WhatsApp To Share Users’ Personal Info

In a change to WhatsApp’s privacy policy from next month, users outside of Europe will have to agree to share their personal information with WhatsApp’s owner Facebook or leave the app.

Outside Europe

From February 8, 2021, a compulsory aspect of continuing to use WhatsApp outside the EU and EEA will be to agree to share personal information with the app’s owner Facebook.  An in-app notice is informing WhatsApp users of the terms of service and privacy policy changes, which are an extension of changes announced in July last year and are the result of discussions with the Irish Data Protection Commission and other Data Protection Authorities in Europe.

Even though the UK has left the EU, it is understood that the need to agree to the new changes will not apply to users in the EU, EEA, and post-Brexit UK because WhatsApp does not share European region user data with Facebook to improve its products or advertisements.

What?

The kind of information that could be shared with Facebook includes phone numbers and other registration information, IP address, battery level, connection information, language and time zone and identifiers of other Facebook products.

Why?

The change is in line with Facebook’s current strategy of tightening up on data security in the light of the damage done to user confidence after the Cambridge Analytica data-sharing scandal and with trying to integrate aspects of its many products e.g., in November, Facebook added self-destruct messages to WhatsApp as a way of integrating and improving the interoperability of WhatsApp, Instagram, and Messenger.  This latest change will also mean that user data can be shared with businesses using Facebook to store their WhatsApp messages.

Agree or Delete

If users do not agree to the new terms and policy, they will have to use the in-app feature (Help Centre) to delete their account. Just deleting the app itself and not using the in-app feature to do so may not stop WhatsApp from keeping a user’s data.

Apple

Apple recently asked iOS app makers to list what information they collect from users, and although WhatsApp famously offers end-to-end encryption, it has faced criticism recently about how much and what type of user data it reserves the right to collect.

Alternatives

The news of WhatsApp’s privacy policy and terms changes prompted Elon Musk to use Twitter to recommend that users could switch to Signal as an alternative. Signal is a cross-platform encrypted messaging service, and Elon Musk’s suggestion, which was re-tweeted by Twitter’s CEO Jack Dorsey appears to have boosted Signal’s position to the top of app stores around the world, including the Google Play Store and Apple’s App Store in some countries.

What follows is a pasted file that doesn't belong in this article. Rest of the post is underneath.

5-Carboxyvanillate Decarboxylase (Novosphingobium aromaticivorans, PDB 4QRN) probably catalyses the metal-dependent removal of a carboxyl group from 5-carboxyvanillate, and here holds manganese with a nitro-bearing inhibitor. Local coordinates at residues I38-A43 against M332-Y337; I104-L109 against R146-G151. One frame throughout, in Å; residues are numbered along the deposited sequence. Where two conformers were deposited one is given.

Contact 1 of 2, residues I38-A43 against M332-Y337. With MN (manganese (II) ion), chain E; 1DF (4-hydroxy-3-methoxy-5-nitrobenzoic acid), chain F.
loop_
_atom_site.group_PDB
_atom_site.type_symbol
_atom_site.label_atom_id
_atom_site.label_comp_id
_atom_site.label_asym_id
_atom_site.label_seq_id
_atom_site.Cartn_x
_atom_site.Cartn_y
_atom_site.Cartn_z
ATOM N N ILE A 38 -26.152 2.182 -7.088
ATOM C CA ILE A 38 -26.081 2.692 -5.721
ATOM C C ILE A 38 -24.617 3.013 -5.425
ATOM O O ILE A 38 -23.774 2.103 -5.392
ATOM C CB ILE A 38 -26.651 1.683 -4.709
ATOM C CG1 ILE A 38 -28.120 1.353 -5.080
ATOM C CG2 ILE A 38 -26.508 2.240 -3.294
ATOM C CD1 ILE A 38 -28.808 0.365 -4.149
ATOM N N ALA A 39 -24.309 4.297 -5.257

What Does This Man For Your Business?

Although WhatsApp has played down the implications and extent of the change to its policy and terms, and WhatsApp has been sharing user information and metadata with Facebook anyway since 2016, the ‘agree or be deleted’ aspect of this change plus privacy worries may cause some business users outside of Europe to decide to switch.  Elon Musk’s intervention and influence may make switching more likely for some, which looks set to be good news for Signal which is already being overwhelmed with sign-ups.  That said, there 2 billion + WhatsApp users, many of whom are likely to quickly agree to the change and stick with an app with which they are familiar.  WhatsApp is trying to keep improving its features to retain users, especially business users, and looks likely to be introducing voice and video calling to its WhatsApp Web desktop version this year which will, no doubt, appeal to many business users who are spending more time working from home on the desktop.

Trump Banned on Social Media

Last week, following the storming of Washington DC’s Capitol building, US President Donald Trump’s ban from Twitter, Facebook and Instagram have led to some questions about the legal status and regulation of social media companies.

Twitter – Permanently Suspended

Twitter has been US President Trump’s chosen means of regular and instant, direct communication with the public, to bypass the media, and this has been one thing that has set his presidency apart from previous ones.

Twitter states in its rules relating to world leaders that “we assess reported Tweets from world leaders against the Twitter Rules, which are designed to ensure people can participate in the public conversation freely and safely”. Twitter said the permanent suspension of President Trump’s account happened after it had made clear “going back years” that world leader’s accounts were not above the rules and could not be used to incite violence.  Following President Trump’s 12-hour suspension on Wednesday, Twitter’s warning that any further breaches of its rules would result in a ban, Twitter examining President Trump’s tweets in the context of last Wednesday’s events, and following 2 further offending Tweets on Friday, Twitter stated that his account was suspended (permanently) due to “risk of further incitement of violence”.

Calls for Twitter to ban/suspend President Trump have been made over many years as highlighted by Michelle Obama’s tweet last Thursday which accused tech giants of having enabled his “monstrous” behaviour.